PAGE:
War Is Coming, But We’ll Be Ready

With the new set coming out this week, I took it upon myself to take a week away from playing to gather my thoughts on the upcoming meta. After printing the previews out and doing a brief evaluation on the cards, I quickly had been drawn to certain cards that I was either incredibly excited about building around, or their uses in certain archetypes already. I decided to make ten decks that I’m personally looking forward to playing. One is not a creation of my own but after seeing it on Star City Games, I was amazed at what it could do, so I’ll definitely be giving it a bash.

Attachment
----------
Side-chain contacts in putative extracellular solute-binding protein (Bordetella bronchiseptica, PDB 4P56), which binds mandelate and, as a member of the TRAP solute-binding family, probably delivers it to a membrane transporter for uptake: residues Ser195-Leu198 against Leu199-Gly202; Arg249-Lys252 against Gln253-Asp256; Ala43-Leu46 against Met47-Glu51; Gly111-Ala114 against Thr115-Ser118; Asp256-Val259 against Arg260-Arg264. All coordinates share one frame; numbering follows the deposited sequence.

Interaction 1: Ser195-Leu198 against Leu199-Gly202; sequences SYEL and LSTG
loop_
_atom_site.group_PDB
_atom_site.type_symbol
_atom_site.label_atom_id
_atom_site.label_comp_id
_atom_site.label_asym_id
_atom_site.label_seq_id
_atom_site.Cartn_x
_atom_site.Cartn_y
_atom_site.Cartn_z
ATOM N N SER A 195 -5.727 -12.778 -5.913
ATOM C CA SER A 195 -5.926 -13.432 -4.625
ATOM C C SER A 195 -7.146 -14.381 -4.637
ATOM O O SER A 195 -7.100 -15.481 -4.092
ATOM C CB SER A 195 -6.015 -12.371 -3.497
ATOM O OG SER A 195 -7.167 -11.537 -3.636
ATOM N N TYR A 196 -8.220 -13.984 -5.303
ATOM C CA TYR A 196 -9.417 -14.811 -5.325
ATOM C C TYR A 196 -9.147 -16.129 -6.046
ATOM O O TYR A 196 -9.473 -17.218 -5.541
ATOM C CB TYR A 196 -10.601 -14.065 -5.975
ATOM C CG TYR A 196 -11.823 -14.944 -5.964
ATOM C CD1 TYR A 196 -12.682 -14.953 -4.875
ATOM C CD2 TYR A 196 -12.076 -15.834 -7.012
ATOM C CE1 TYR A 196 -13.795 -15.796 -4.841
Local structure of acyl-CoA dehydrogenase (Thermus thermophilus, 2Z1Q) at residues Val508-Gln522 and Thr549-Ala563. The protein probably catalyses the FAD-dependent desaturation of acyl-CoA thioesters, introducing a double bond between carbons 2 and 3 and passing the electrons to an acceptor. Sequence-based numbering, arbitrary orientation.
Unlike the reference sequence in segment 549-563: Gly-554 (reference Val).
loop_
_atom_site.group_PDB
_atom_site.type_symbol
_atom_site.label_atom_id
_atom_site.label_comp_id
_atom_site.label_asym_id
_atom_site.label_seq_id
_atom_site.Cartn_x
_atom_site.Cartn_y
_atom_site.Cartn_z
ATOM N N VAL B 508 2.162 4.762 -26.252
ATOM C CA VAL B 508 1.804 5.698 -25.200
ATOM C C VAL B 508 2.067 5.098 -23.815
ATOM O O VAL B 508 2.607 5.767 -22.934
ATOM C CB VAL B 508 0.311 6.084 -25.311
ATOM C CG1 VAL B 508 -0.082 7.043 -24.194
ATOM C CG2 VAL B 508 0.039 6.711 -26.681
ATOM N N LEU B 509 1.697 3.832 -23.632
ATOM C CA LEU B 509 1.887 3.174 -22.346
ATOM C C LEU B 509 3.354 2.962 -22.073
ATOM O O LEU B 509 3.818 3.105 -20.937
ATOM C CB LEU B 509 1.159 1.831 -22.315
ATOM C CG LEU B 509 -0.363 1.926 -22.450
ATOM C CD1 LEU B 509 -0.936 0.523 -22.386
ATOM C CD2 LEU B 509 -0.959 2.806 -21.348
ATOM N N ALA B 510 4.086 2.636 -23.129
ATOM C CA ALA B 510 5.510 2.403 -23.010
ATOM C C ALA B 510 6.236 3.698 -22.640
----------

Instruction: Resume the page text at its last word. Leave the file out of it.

These decks probably won’t be meta, one or two might be with more tuning and is probably all subject to change depending on what everyone is playing. I am by no means a pro deck builder but I like everything to be coherent whilst I’m working, so I’ll walk you through the decks just now and the reasoning behind some of my choices.

Bolas Control